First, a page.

Today is the centenary of the celebrated British food writer Elizabeth David, born on Boxing Day in 1913. After a fairly conventional upbringing as the daughter of a Conservative MP, Elizabeth left England in the late 1930s on a voyage of adventure round the Mediterranean and was stranded in the south of France when the Second World War broke out. She lived for a time on a Greek island and then worked as a librarian for the Ministry of Information in Egypt at the end of the war.
On her return to England, Elizabeth was shocked by the standard of food in Austerity Britain and keen to spread the benefits of the simple and colourful Mediterranean diet she had enjoyed abroad. She submitted a few articles to Harper’s Bazaar which were well received and soon became a regular columnist for both Harper’s and Vogue. In all her writing, food is linked to the places she lived, memories of shared meals and nostalgia for sunnier, more colourful climates. Her recipes read almost like fiction to her early readers, deprived of the fresh fruits, vegetables and herbs Elizabeth was so fond of. Anne Scott-James, her editor at Harper’s Bazaar, commented that Elizabeth ‘wrote beautifully, right from the start. You could smell the shrimps, hear the fishwives talking on the quay. She was old enough to write well, and it was clearly not run of the mill. There was this feeling that she wasn’t thinking how to do it, but was always associating it with places, always with places – with mountains, with ports, with beautiful villages.’
Her regular magazine columns inspired readers to introduce more simple dishes in the Mediterranean style into their home cooking. For example in her Harper’s Entertaining Plan for the holiday season of 1953/54, Elizabeth recommends serving ‘one or two meals entirely unconnected with the Christmas fare. A luncheon, for example, consisting of some form of pasta or rice with an unusual sauce, followed by a salad, cheese and fruit, would provide a welcome rest for all.’ This menu seems normal to us today, but in the 1950s a meat-free lunch with pasta would have been quite revolutionary. The rest of the article includes suggestions for using up the turkey and wines to go with each dish, finishing with a cocktail recipe provided by the Port Wine Growers Association: 4 glasses of tawny port, 4 dashes of orange bitters, 1 teaspoonful of angostura bitters and 1 teaspoon of Cointreau shaken with ice and a snippet of orange peel floated on top of each glass.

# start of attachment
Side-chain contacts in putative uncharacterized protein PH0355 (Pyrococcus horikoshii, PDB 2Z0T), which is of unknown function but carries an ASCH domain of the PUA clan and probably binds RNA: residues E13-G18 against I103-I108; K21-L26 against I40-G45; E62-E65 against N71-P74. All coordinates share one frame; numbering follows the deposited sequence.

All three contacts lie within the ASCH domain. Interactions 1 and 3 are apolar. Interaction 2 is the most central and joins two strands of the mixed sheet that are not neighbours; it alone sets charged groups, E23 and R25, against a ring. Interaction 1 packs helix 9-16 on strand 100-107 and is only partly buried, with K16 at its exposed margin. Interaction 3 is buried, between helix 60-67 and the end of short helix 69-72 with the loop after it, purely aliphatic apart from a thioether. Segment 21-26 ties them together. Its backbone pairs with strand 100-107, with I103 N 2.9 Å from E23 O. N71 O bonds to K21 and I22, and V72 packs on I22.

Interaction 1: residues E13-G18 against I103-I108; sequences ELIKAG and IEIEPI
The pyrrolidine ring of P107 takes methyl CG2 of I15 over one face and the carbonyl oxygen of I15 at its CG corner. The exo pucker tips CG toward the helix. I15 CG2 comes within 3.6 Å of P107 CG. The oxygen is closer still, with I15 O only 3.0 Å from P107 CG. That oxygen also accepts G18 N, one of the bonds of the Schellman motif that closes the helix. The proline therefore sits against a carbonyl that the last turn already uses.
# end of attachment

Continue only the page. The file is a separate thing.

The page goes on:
The picture above comes from the January 1957 issue of Vogue, when Elizabeth speculates that “a certain surfeit, perhaps, of poultry, game and rich foods enjoyed during the Christmas festivities causes gastronomic thoughts, at this moment of the year, to turn to the fresh clean tastes of shellfish, to astringent vegetables such as endive and spinach, to winter salads composed of raw celery, fennel, corn salad, shredded celeariac, sliced oranges”. She provides recipes for mussels, a venison and wine stew, and a puree of celeriac and potatoes, good simple but hearty fare for the winter months. An advert on the facing page highlights how elaborate the more typical recipes of the time were by comparison: Lady Constance Osborn recommends using Maggi (a sort of British equivalent of soy sauce manufactured by Nestle) in a Flan de Printemps, a pastry case filled with layers of sliced hardboiled eggs and tomatoes, lamb chops and minted peas all suspended in aspic jelly.
Elizabeth David went on to write many cookery books still collected and cited by the top chefs today. Titles such as An Omelette and a Glass of Wine provide just as much pleasure to read for entertainment as to use in the kitchen, and we can see her elegant writing style evolving in these early magazine columns. We hold print runs of Vogue and Harper’s Bazaar in our Special Collections, available to consult in the Reading Room in the Aldham Robarts Library.